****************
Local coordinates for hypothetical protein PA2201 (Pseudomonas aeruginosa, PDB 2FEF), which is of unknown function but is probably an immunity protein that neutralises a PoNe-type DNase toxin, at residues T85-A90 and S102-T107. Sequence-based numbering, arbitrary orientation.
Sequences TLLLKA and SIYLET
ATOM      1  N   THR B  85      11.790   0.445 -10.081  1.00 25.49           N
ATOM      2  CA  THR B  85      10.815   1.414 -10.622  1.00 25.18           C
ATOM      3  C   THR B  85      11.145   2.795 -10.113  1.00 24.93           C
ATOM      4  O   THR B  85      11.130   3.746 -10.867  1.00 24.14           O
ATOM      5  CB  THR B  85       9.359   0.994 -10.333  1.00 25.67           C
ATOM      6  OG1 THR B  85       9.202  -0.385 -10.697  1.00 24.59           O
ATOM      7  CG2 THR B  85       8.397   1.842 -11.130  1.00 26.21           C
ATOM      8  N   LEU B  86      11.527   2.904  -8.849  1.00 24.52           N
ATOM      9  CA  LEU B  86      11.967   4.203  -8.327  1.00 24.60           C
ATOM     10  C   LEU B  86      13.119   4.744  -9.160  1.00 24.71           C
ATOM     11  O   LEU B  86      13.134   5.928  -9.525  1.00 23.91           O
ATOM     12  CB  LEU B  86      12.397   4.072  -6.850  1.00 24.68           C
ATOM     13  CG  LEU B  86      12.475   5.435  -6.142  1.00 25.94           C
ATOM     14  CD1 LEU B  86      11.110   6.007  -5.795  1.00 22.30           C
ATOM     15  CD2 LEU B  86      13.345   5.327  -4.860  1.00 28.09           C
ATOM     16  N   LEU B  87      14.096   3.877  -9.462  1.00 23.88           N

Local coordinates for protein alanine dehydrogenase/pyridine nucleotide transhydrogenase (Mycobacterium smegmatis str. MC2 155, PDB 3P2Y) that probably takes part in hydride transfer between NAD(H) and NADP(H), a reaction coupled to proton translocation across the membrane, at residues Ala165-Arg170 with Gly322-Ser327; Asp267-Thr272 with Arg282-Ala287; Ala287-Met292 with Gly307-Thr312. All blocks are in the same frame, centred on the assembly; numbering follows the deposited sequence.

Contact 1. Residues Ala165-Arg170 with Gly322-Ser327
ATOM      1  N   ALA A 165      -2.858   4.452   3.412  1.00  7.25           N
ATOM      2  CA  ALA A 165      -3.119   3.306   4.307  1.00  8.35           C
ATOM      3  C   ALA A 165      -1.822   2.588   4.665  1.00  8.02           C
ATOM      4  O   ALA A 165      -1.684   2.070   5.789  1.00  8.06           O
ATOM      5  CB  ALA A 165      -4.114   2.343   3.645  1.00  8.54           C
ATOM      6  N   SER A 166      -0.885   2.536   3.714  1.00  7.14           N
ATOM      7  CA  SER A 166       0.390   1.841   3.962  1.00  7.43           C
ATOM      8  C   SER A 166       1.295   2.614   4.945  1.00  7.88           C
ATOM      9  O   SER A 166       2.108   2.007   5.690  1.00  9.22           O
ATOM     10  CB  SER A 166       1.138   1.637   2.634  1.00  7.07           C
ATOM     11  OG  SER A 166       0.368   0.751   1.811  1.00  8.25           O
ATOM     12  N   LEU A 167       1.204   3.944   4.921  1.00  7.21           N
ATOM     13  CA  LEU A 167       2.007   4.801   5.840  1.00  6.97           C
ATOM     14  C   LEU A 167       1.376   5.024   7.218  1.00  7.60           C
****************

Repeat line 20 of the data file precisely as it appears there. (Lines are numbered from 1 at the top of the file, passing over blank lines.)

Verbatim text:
Contact 1. Residues Ala165-Arg170 with Gly322-Ser327